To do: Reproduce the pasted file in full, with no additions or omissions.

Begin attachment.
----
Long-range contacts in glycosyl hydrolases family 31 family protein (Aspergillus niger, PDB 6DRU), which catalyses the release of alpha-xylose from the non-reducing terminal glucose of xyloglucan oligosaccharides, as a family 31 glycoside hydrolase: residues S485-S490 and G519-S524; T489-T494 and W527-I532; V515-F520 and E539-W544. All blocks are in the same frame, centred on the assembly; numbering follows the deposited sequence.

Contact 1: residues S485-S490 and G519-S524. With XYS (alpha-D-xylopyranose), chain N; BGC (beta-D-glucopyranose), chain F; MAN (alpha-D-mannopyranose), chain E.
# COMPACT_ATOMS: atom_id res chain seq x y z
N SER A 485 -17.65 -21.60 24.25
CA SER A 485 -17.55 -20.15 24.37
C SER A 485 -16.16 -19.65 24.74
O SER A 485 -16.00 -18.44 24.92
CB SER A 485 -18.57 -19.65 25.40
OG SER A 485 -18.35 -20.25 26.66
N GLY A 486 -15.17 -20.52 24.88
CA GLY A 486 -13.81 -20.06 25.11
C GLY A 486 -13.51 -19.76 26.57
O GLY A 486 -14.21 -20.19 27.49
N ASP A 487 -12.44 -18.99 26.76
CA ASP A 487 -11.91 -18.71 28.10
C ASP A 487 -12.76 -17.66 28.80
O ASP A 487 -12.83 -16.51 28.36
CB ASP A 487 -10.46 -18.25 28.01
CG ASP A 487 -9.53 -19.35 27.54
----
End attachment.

Long-range contacts in glycosyl hydrolases family 31 family protein (Aspergillus niger, PDB 6DRU), which catalyses the release of alpha-xylose from the non-reducing terminal glucose of xyloglucan oligosaccharides, as a family 31 glycoside hydrolase: residues S485-S490 and G519-S524; T489-T494 and W527-I532; V515-F520 and E539-W544. All blocks are in the same frame, centred on the assembly; numbering follows the deposited sequence.

Contact 1: residues S485-S490 and G519-S524. With XYS (alpha-D-xylopyranose), chain N; BGC (beta-D-glucopyranose), chain F; MAN (alpha-D-mannopyranose), chain E.
# COMPACT_ATOMS: atom_id res chain seq x y z
N SER A 485 -17.65 -21.60 24.25
CA SER A 485 -17.55 -20.15 24.37
C SER A 485 -16.16 -19.65 24.74
O SER A 485 -16.00 -18.44 24.92
CB SER A 485 -18.57 -19.65 25.40
OG SER A 485 -18.35 -20.25 26.66
N GLY A 486 -15.17 -20.52 24.88
CA GLY A 486 -13.81 -20.06 25.11
C GLY A 486 -13.51 -19.76 26.57
O GLY A 486 -14.21 -20.19 27.49
N ASP A 487 -12.44 -18.99 26.76
CA ASP A 487 -11.91 -18.71 28.10
C ASP A 487 -12.76 -17.66 28.80
O ASP A 487 -12.83 -16.51 28.36
CB ASP A 487 -10.46 -18.25 28.01
CG ASP A 487 -9.53 -19.35 27.54